The Real Deal Of The Century Is Not Between Jews And Arabs, It’s Between Modernity And Tradition

Israel has shown that modernity and tradition can fruitfully coexist, which has rubbed many in the Muslim world the wrong way, while others now wish to copy its success. An Arab-Israel deal would blaze a path for many.

Baruch Spinoza, a Sephardi Jew who loved in Amsterdam in the 17th century was excommunicated by the Jewish community for his writings on rational (modern) thought

What is Israel, really? In its essence, Israel is a marker, a model, a demo of sorts. It is a small-scale demonstration of how deeply held religious and traditional beliefs can coexist with modernity. And not just coexist grudgingly, uneasily, always at each other’s throats, always poaching from each other to the diminishment of the total, but coexist fruitfully, with creative rather than destructive tension. Coexist in a way that makes the whole larger rather than the sum of its parts.

Granted, even in Israel this coexistence is very much a work in progress, but it is doubtlessly closer to the ideal than anywhere else in the world. Japan comes to mind as a close second, but it has one irredeemable flaw; its birthrate is among the lowest in the world. The Japanese people have no wish to survive. This means that the model they have created is bankrupt. It does not work.

The world sorely needs a working model in which modernity does not consume tradition because without tradition there is no life. It also needs a world in which tradition does not consume modernity because without modernity, without technological progress, life can no more exist than without tradition. Both are essential for human survival; if tradition is the necessary condition for it, modernity is the sufficient one.

Most Arab and Muslim states have been trying a different model; that of segregation. In places like Egypt, Saudi Arabia, and Iran, modernity is castrated, limited to technology and engineering. It is walled off from the rest of society, tolerated as a necessary evil to compete with the West, substantially to build and operate modern weaponry or extract natural resources. This model has given us Al-Qaeda and ISIS, the Muslim Brotherhood and the Revolutionary Guards. It has been the most destructive force of the last fifty years.

This fact is not lost on the leaders of major Arab countries like Saudi Arabia and its Gulf neighbors, Egypt, Morocco, and a few others. They understand that in order to survive they need, in simple terms, to be more like Israel. And to be more like Israel, they need to let Israel be.

Iran and its proxies wish to cling to the segregation model at all costs. To do that, they must destroy Israel. They must prove the Israeli model’s unsustainability. This is what is at the core of the conflict in the Middle East today and it is a conflict of a global rather than regional scale. It affects all human societies, from the US to Russia, from China to India.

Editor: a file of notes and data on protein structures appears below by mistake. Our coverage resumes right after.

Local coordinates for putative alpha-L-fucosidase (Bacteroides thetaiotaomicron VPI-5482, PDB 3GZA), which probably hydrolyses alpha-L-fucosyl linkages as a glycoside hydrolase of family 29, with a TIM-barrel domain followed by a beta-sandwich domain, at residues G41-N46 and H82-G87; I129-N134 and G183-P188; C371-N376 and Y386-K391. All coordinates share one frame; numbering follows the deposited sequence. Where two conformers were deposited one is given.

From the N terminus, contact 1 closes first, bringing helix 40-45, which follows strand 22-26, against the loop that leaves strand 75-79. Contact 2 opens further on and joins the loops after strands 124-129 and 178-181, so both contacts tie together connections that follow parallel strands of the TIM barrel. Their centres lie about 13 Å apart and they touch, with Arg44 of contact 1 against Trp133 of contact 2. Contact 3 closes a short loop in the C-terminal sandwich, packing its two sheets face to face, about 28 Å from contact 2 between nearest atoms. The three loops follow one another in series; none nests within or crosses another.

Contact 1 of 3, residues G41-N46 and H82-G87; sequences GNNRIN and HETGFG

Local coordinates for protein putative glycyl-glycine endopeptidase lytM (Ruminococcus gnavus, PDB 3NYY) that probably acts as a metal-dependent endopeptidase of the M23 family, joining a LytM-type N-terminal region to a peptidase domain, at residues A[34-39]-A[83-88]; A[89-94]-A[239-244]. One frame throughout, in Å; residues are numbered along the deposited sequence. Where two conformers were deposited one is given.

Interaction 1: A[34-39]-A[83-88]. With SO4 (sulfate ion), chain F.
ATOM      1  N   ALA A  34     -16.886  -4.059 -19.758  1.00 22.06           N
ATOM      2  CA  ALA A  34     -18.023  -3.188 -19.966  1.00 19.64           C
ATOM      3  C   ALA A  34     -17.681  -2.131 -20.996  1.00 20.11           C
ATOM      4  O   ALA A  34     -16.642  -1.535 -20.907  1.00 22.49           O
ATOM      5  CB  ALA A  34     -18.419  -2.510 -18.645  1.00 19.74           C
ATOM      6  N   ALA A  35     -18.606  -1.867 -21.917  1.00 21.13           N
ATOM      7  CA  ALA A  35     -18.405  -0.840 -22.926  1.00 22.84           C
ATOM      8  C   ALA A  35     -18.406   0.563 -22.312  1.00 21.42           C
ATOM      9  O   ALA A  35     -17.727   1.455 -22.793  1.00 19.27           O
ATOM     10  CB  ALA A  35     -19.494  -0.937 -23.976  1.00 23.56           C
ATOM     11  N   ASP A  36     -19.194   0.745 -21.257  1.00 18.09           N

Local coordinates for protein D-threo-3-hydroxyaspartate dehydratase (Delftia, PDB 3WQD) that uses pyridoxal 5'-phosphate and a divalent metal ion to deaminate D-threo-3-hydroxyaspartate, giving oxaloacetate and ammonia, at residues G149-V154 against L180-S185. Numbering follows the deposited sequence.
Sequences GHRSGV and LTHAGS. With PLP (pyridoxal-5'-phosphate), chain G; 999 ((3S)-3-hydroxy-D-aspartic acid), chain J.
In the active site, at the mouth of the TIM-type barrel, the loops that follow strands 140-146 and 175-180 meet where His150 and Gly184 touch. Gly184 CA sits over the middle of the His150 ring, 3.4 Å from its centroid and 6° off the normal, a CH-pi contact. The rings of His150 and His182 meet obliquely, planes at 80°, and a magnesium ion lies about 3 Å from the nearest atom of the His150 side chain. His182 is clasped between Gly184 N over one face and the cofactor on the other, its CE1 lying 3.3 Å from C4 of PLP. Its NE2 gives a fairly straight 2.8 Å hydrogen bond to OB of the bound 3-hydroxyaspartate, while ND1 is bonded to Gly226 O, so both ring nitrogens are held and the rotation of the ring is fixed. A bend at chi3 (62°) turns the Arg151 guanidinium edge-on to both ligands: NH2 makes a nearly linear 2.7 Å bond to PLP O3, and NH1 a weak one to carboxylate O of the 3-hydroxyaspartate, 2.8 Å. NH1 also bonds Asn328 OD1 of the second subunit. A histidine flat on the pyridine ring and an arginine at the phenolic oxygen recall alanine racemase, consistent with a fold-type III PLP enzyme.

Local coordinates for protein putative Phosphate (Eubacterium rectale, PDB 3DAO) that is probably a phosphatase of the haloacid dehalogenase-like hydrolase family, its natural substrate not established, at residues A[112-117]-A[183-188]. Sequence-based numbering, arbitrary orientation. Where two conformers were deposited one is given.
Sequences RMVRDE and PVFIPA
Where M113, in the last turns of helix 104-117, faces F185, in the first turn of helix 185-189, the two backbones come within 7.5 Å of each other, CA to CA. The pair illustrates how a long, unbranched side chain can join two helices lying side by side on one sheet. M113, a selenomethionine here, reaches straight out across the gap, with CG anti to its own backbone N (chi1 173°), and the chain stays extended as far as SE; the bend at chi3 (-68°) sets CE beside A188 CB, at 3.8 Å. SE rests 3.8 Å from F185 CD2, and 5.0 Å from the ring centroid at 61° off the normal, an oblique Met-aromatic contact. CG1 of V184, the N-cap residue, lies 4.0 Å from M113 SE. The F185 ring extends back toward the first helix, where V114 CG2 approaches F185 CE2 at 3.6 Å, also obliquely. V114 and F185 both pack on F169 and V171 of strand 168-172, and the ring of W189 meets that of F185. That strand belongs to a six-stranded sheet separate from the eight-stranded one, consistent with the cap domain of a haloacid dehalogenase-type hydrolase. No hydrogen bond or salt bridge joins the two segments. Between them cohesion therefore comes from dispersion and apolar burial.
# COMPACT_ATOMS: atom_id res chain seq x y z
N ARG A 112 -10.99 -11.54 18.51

Trump’s MAGA movement is essentially an Israeli-style model for creative coexistence of modernity and tradition. Progressive globalism is a model for the destruction of tradition and the dictatorship of a sterile, grey, dystopian modernity, one that has been described in countless works of science fiction.

The deal of the century, perhaps the deal of the newly begun third millennium, is a deal between MAGA and globalism, a deal for which the resolution of the Arab-Israeli conflict is but a pilot project. The success of this pilot is aspired to by people at the center. People who enjoy the fruits of modern technology, but who also have a deep connection to their ethno-religious roots, to their ancestral traditions.

The failure of this project is the hope of the extremes. It is the hope of the Mullahs in Tehran who see in modernity nothing but evil, a genie of enormous destructive power that must only be be let out of its bottle deep underground in secret facilities with strictly limited access. It is also the hope of the progressive globalists who wish for nothing more than to completely efface any vestiges of religion, nationhood, even parenthood and family.

Within both camps that are the subjects of the pilot, within Israel and within the Arab world, the battle lines are drawn. The stakes are high. If Israel can be accepted by the Arab and Muslim world fully, if Israel itself can avoid falling into the twin traps of atavistic religiosity and progressive secularism, the MAGA model can begin to expand across the globe, making it a more stable, more prosperous place. If the pilot fails, winners and losers will have to be determined in another, much less peaceful, way. Let us pray for the middle way, the MAGA way, to prevail.

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